China Not So Worried About Math, Computer Skills - InformationWeek

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11/25/2009
05:28 PM
Chris Murphy
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China Not So Worried About Math, Computer Skills

President Obama's making a new push to encourage and improve math and science education, in order to keep up in the global economy. In China, meanwhile, math and computer skills rank low as a requirement for driving innovation, a surprising Newsweek survey finds.

President Obama's making a new push to encourage and improve math and science education, in order to keep up in the global economy. In China, meanwhile, math and computer skills rank low as a requirement for driving innovation, a surprising Newsweek survey finds.Anyone interested in these issues should take a look at the Newsweek survey and accompanying articles. The survey compares attitudes about innovation and education through a survey of people in the China, Germany, India, Japan, the U.K., and U.S.

A few intriguing findings:

Very few Chinese (9%) see math and computer skills as key for their children to drive innovation. The majority (52%) of Americans do.

Instead, many Chinese (45%) see "creative approaches to problem solving" as a key skill to driving innovation, more than any other skill; only 18% of Americans cite it.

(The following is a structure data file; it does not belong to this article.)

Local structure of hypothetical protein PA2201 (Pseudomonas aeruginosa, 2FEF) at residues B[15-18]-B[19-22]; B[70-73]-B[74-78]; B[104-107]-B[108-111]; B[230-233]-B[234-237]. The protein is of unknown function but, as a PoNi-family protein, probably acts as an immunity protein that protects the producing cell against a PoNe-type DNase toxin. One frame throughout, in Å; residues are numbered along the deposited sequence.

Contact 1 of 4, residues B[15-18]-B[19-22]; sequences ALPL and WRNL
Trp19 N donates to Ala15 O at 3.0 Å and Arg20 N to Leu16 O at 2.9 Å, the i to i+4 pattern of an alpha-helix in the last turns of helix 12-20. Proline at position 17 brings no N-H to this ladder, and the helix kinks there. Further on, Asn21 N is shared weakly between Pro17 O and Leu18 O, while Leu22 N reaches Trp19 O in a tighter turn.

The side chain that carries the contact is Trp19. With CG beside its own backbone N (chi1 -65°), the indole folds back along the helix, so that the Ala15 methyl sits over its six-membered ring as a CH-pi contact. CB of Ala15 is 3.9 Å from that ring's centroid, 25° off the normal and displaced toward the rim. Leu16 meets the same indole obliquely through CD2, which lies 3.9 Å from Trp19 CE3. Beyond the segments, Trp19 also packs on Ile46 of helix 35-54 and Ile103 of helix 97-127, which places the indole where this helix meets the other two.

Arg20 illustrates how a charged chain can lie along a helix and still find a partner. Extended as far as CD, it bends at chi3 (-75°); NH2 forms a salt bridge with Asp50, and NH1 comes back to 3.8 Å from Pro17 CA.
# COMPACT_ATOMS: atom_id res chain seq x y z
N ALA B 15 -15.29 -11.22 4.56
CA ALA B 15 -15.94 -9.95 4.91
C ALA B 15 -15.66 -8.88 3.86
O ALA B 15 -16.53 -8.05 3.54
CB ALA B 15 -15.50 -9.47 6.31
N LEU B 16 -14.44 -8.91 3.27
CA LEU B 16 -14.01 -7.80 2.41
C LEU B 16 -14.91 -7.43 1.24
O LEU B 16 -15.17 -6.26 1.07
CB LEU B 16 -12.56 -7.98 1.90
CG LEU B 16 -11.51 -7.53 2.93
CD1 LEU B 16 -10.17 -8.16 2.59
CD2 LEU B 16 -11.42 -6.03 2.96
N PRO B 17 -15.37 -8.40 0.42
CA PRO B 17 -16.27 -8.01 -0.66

The overwhelming majority of Chinese (81%) think America's staying ahead of China in innovation; only 41% of Americans think America is staying ahead of China.

82% of Chinese think the U.S. is a technologically innovative country; 73% of Ameicans do.

With regard to education, I'm by no means arguing against math, science, or other technology education by pointing to this data. I've long advocated for STEM education. But I'm surprised to see such a low emphasis on creative problem solving by U.S. respondents, and such overwhelming faith in math and computer education. Perhaps it's a response to relative strengths: that Americans value creative problem solving but think we already do it well, while we consider our math/computer skills comparatively weak. That's my hopeful reading of the data. Because our measure of success in pushing STEM education won't be just pumping out more graduates. It'll be how we equip those grads to apply that technical knowledge in ever-more creative ways.

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